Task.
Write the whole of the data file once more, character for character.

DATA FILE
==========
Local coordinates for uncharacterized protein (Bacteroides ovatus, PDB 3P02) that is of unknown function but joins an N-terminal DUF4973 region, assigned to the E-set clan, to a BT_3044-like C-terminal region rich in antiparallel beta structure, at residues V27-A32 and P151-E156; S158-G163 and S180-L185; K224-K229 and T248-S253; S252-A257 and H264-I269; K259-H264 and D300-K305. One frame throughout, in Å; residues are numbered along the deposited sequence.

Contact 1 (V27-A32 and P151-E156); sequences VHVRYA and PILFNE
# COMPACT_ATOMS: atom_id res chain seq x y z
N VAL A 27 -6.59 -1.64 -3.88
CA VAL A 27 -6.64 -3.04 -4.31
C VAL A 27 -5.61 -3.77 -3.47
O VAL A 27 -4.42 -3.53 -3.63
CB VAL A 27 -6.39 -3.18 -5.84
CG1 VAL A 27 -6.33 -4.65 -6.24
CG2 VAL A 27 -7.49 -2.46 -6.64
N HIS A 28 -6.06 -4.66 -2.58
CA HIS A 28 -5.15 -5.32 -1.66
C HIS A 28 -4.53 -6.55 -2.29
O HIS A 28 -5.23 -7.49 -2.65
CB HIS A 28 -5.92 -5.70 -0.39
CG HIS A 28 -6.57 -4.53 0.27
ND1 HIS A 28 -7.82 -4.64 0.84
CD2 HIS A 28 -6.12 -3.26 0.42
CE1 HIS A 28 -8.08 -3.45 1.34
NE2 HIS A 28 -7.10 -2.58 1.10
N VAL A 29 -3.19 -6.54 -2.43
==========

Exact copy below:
Local coordinates for uncharacterized protein (Bacteroides ovatus, PDB 3P02) that is of unknown function but joins an N-terminal DUF4973 region, assigned to the E-set clan, to a BT_3044-like C-terminal region rich in antiparallel beta structure, at residues V27-A32 and P151-E156; S158-G163 and S180-L185; K224-K229 and T248-S253; S252-A257 and H264-I269; K259-H264 and D300-K305. One frame throughout, in Å; residues are numbered along the deposited sequence.

Contact 1 (V27-A32 and P151-E156); sequences VHVRYA and PILFNE
# COMPACT_ATOMS: atom_id res chain seq x y z
N VAL A 27 -6.59 -1.64 -3.88
CA VAL A 27 -6.64 -3.04 -4.31
C VAL A 27 -5.61 -3.77 -3.47
O VAL A 27 -4.42 -3.53 -3.63
CB VAL A 27 -6.39 -3.18 -5.84
CG1 VAL A 27 -6.33 -4.65 -6.24
CG2 VAL A 27 -7.49 -2.46 -6.64
N HIS A 28 -6.06 -4.66 -2.58
CA HIS A 28 -5.15 -5.32 -1.66
C HIS A 28 -4.53 -6.55 -2.29
O HIS A 28 -5.23 -7.49 -2.65
CB HIS A 28 -5.92 -5.70 -0.39
CG HIS A 28 -6.57 -4.53 0.27
ND1 HIS A 28 -7.82 -4.64 0.84
CD2 HIS A 28 -6.12 -3.26 0.42
CE1 HIS A 28 -8.08 -3.45 1.34
NE2 HIS A 28 -7.10 -2.58 1.10
N VAL A 29 -3.19 -6.54 -2.43